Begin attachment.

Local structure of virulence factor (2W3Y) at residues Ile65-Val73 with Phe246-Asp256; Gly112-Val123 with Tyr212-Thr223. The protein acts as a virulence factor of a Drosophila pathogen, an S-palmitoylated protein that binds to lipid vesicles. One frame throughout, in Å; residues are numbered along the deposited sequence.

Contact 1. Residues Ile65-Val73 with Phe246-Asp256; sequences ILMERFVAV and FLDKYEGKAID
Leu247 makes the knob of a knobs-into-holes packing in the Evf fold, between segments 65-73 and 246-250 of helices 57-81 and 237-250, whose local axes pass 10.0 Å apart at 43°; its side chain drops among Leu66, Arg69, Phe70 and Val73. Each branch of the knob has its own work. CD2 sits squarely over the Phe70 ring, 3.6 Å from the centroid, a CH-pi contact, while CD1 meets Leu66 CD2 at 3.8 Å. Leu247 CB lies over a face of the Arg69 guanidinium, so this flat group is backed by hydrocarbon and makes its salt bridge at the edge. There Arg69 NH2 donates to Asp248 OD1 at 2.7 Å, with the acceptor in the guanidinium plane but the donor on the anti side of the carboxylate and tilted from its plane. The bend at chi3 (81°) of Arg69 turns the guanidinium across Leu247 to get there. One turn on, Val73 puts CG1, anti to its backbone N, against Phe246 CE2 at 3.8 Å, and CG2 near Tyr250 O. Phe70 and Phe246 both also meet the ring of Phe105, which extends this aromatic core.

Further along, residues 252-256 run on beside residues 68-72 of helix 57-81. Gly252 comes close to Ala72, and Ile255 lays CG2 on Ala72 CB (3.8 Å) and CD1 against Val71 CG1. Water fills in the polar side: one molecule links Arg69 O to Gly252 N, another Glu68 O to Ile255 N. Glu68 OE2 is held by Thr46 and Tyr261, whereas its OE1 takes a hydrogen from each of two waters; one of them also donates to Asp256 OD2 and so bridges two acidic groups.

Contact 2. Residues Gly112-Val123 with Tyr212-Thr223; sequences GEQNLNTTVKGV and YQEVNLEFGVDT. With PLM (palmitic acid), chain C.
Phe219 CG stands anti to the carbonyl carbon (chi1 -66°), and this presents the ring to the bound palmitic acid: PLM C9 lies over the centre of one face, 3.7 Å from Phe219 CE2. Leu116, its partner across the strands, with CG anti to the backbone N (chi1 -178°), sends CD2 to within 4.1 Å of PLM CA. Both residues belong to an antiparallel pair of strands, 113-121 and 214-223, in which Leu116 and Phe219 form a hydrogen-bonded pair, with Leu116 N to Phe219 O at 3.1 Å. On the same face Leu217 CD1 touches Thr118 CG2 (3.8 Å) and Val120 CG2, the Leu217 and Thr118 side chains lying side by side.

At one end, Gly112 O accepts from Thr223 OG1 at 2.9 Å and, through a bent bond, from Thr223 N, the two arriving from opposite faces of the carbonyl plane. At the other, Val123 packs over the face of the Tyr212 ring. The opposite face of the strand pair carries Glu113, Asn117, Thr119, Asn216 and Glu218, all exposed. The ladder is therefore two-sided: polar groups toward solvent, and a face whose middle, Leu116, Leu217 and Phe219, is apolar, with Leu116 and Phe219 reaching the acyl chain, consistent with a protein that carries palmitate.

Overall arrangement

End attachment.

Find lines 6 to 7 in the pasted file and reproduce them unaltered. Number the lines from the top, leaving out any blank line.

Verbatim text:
Phe219 CG stands anti to the carbonyl carbon (chi1 -66°), and this presents the ring to the bound palmitic acid: PLM C9 lies over the centre of one face, 3.7 Å from Phe219 CE2. Leu116, its partner across the strands, with CG anti to the backbone N (chi1 -178°), sends CD2 to within 4.1 Å of PLM CA. Both residues belong to an antiparallel pair of strands, 113-121 and 214-223, in which Leu116 and Phe219 form a hydrogen-bonded pair, with Leu116 N to Phe219 O at 3.1 Å. On the same face Leu217 CD1 touches Thr118 CG2 (3.8 Å) and Val120 CG2, the Leu217 and Thr118 side chains lying side by side.

At one end, Gly112 O accepts from Thr223 OG1 at 2.9 Å and, through a bent bond, from Thr223 N, the two arriving from opposite faces of the carbonyl plane. At the other, Val123 packs over the face of the Tyr212 ring. The opposite face of the strand pair carries Glu113, Asn117, Thr119, Asn216 and Glu218, all exposed. The ladder is therefore two-sided: polar groups toward solvent, and a face whose middle, Leu116, Leu217 and Phe219, is apolar, with Leu116 and Phe219 reaching the acyl chain, consistent with a protein that carries palmitate.